American Legion, DAVID P. HARRIS POST NO. 138 — 1924
David Paul Harris, patriot, lived with us in those days before the war. He attended our small town dances and gossiped with us at our corner drug store. War was declared and the boy enlisted. He went to France and volunteered as runner in the 316th Machine Gun Battalion, Seventy-ninth Division. On the night of September 29, 1918, he was cut off from his company. One moment he was a living loving mortal, and then a mass of tattered flesh and bone.
Today he sleeps in Romaigne. Today a solitary bugler blows taps over his grave, today the Stars and Stripes dip in salute to him, so it is fitting that we ex-service men forming a Legion to perpetuate that spirit of ’17 and ’18 should blow reveille for David P. Harris and build a living monument to the spirit of that boy, who paid for us our debt to freedom.
The David P. Harris Post was first organized in 1920, July 4th, with a charter membership of fifteen, and with Charles B. Rosseau as commander and W. Grant Lowe, adjutant. The Post did not increase its membership in 1920. The second year Mr. Rossean was again elected as commander and J. D. Hyatt as adjutant. During this year monetary aid was given to several ex-service men who were in need of aid, and the membership was increased to twenty-seven or twenty-eight.
During the year 1922 most of the ex-service men were out of town and the Post did not function actively, however, some of the members affiliated with other Posts.
On the night of January 6, 1923, a dozen ex-service men gathered in the library of the community house and took a solemn oath. This oath:
“We dedicate twenty-five per cent of our waking hours to the American Legion.” A meeting was called for the following Tuesday and a new organization created with a membership of twelve. Dr. A. Del Castillo was elected commander and John D. Hyatt adjutant. The immediate objective was to increase membership; our success was measured when the end of the year found one hundred and eleven memhers. The Post funds were available at all times to needy ex-service men, and in the very beginning we learned a very valuable lesson: that human pity should be assuaged with discretion. We were touched by a man for a loan of five dollars and a ticket to some point in Kentucky. About ten days later we received the following note:
“Dear Mr. American Legion:
“Thanks for the five bucks and the handout, it makes me almost wish that I was really a veteran.
Later in the year we bought a lot, 50 by 125, and started the construction of our home. The completed building cost about $3,500.00. The expense of construction was borne entirely by members of the Post.
The year 1924 finds us with less members but by far more spirit. We elected Dr. J. G. Repass a real live wire as commander, R. O. Morgan, vice-commander; J. J. Hill, adjutant; R. G. Flanary, finance officer; W. Grant Lowe, service officer; George Simms, sergeant-at-arms. This year the Post has accomplished considerable with very little aid from the public. We have built a quarter of mile macadam road from the main highway to the town cemetery; this road before was impassible to traffic; decorated three quarters mile of streets and intersecting streets on Memorial Day and the Fourth of July with flags and bunting. On Memorial Day we decorated all the graves of ex-service men buried in this district and visited in a body the Sidney Collins Post at the county seat, Tazewell, Va. On flag day we showed proper observance to the flag and a public demonstration. Flowers and gifts have been sent to members and former members of the Post who have been hospitalized. Financial aid has been accorded several unfortunate ex-service men. On February 20, 1924, Dr. John M. Ratliff was given a military burial.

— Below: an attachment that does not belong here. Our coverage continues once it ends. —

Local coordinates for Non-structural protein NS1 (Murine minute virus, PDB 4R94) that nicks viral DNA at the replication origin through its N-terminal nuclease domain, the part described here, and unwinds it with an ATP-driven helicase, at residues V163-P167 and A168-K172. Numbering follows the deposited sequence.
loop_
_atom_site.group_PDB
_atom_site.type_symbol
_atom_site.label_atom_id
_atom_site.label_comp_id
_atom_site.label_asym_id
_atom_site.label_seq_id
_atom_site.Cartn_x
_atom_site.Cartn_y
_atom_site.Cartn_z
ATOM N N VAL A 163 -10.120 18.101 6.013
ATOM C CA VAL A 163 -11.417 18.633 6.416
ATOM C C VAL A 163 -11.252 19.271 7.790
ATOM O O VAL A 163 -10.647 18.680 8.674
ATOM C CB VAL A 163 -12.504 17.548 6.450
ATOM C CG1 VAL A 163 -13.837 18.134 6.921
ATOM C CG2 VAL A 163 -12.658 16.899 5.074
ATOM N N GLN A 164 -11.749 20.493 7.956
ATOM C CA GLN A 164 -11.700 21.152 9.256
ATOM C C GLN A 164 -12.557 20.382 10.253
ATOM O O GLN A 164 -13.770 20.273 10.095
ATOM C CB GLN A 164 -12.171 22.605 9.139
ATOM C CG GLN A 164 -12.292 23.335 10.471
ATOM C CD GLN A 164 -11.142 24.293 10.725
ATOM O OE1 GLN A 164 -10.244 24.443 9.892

Our sources of revenue have been several. A public skating rink was established during the winter in the shell hole. An up-to-date swimming pool was opened to the public on June 22nd, and supervised by the Post. Our monthly dances have become an institution. Plans have been made for the erection of a sixty-foot flag staff to be cared for by the Boy Scouts. We plan to build a well equipped playground for the children and turn it over to the Auxiliary for its operation.
Nine members of the Post attended the district convention at Bristol and were initiated into the myseries of the 40 and 8. After securing a charter in March, the Tazewell County Voiture 680 has initiated twenty-five new members. Fifteen P. G.’s are now waiting on the threshold for the initial plunge into the dusky mysteries of the 40 and 8. This local claims an unique distinction of being the only one west of the Blue Ridge Mountains in Virginia.
In point of numbers the David P. Harris Post is small, but in point of ambition it is large. Our failures have been several but they have been failures of the hand and not the heart. Our ambitions for the future may be summed up in this wish. We hope that our policy of living may be placed before our fellow-towns people in such a manner that when a question of public improvement comes up for consideration the people say, “Let the Legion do it.”